the untreated groundnut shell substituted diet was higher than that of the other
two groups. However, the values obtained for the specific growth rates which
takes into account the initial weight of the animal, were remarkably similar
for all of the three dietary treatments (Table 2). The highest
average daily feed consumption recorded was by rats on the untreated groundnut
shell substituted diet and this was significantly different (p<0.05) from
that of animals fed on the alkali-treated groundnut shell substituted diet (Table
Ingestion of the alkali-treated groundnut shell diet resulted in the lowest
feed conversion ratio, while the untreated groundnut shell group had the highest
feed conversion ratio.
Considering the fact that the average daily feed intake of the rats fed on potash-treated groundnut shell was 7.0% lower than feed consumption by the normal diet group, probably because of differences in organoleptic properties, the striking similarity between the mean specific growth rates of the two groups is quite remarkable. Obviously, the rats fed on the alkali-treated groundnut shell succeeded in deriving adequate amounts of metabolisable biomolecules from their diet to sustain a normal growth rate, despite the reduction in feed intake. It is reasonable to presume that energy derived from the groundnut shell fraction of the feed contributed to the attainment of normal growth. This would not be entirely surprising since the in vitro studies provide evidence that pretreatment with potash increased the reducing sugar content of the groundnut shell samples and dramatically improved susceptibility to enzymatic depolymerization. A critical analysis of the feed conversion ratio data suggests that partial substitution of the diet with untreated groundnut shell might not have been beneficial. This is because, unlike the rats fed on alkali-treated feed, the normal growth rate attained by rats in this group required an 11.3% increase in feed intake. Given that the level of substitution with untreated groundnut shell was 10%, it is highly probable that the increase in feed consumption was a compensatory mechanism to ensure adequate energy. It is well established that when animals are unable to degrade fibre, it only serves as a dietary diluent whose content is inversely related to the amount of metabolisable energy available per gram of feed.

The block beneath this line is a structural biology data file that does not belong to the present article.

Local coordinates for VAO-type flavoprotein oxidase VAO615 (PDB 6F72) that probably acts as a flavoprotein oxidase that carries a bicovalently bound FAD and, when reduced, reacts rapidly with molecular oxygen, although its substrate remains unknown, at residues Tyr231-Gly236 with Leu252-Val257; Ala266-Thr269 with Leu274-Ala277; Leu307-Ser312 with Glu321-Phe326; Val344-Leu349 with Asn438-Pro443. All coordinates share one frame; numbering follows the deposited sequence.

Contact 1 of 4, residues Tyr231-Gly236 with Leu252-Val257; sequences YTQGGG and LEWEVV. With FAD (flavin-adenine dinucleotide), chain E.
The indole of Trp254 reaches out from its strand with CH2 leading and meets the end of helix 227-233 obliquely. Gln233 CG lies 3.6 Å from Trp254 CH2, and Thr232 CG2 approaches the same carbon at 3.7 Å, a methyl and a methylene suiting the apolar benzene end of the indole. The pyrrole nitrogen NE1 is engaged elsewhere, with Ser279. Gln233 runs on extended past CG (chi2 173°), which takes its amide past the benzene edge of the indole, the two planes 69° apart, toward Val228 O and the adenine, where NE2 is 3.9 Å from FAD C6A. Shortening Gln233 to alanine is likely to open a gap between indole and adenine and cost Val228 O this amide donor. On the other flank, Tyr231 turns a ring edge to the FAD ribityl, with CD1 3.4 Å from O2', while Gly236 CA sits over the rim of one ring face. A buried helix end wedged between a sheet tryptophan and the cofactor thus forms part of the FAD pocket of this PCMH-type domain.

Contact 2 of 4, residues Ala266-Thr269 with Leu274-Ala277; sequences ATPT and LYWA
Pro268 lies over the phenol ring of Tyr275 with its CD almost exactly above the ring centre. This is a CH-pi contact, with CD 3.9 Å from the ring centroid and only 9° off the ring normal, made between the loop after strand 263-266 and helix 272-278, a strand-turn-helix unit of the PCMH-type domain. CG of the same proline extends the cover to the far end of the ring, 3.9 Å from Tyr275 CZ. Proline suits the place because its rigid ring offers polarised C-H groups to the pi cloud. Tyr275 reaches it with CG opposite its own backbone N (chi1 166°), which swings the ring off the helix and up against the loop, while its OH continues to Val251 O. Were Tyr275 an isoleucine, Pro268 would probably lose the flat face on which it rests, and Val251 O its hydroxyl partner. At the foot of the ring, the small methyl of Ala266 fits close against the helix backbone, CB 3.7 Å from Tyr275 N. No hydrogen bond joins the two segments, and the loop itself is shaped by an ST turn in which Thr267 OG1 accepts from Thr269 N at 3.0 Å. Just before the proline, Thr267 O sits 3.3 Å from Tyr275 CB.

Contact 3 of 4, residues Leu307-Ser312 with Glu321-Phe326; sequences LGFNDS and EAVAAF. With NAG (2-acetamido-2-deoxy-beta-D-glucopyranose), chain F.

The present findings are consistent with the reported ability of non-ruminants
to utilize fibre, albeit to a limited extent, owing to the presence of cellulolytic,
hemicellulolytic and pectinolytic organisms in the caecum and distal part of
the small intestine (Varel et al., 1995; Fuller
and Reeds, 1998; Wenk, 2001; Grieshop
et al., 2001; Montagne et al., 2003).
The urinary biochemical and haematological parameters of the three dietary treatment
groups were similar (Table 3).
The haematological indices which mirror the nutritional status of an animal
(Ahamefule et al., 2006; Ozung
et al., 2011), provide no evidence of malnourishment as a result
of the inclusion of groundnut shell in the diet of rats. Although the differences
in daily water intake by rats were not statistically significant, water intake
by rats fed alkali-treated groundnut shell substituted diets appeared to be
somewhat higher than that of rats on the normal diet. This was also true of
rats fed on untreated groundnut shell substituted diets (Table
2). Thus, potash treatment did not cause an increase in urine alkalinity
or excessive thirst.
Because rats are far less proficient than pigs and poultry in the utilization
and conversion of cellulose (Yang et al., 1969;
Gargallo and Zimmerman, 1981), it is tempting to predict
that the growth performance of pigs and poultry fed on the potash-treated groundnut
shell is likely to exceed that observed for rats in the present study. In pigs,
dietary fiber is the main substrate for bacteria in the gastrointestinal tract
(Grieshop et al., 2001; Hedemann
et al., 2006). These include Ruminococcus sp., Bacteroides
sp. and Clostridium sp. with cellulolytic, pectinolytic and hemicellulolytic
activities such (Metzler and Mosenthin, 2008). The inclusion
of potash-treated groundnut shell in small ruminant feed is also likely to lead
to improved growth performance as has been observed with alkali-treatment of
other lignocellulosic materials (Abiola et al.,
2002; Genin et al., 2002; Al-Bowait
and Al-Sultan, 2006; Masoudi et al., 2011;
Takahashi et al., 2011).
Taken together, the findings of the present study provide ample evidence that, if properly treated to substantially improve biodegradability, groundnut shell could serve as a suitable feed ingredient for non-ruminants. If adopted by farmers and feed producers, this would reduce the high animal production costs in Ghana.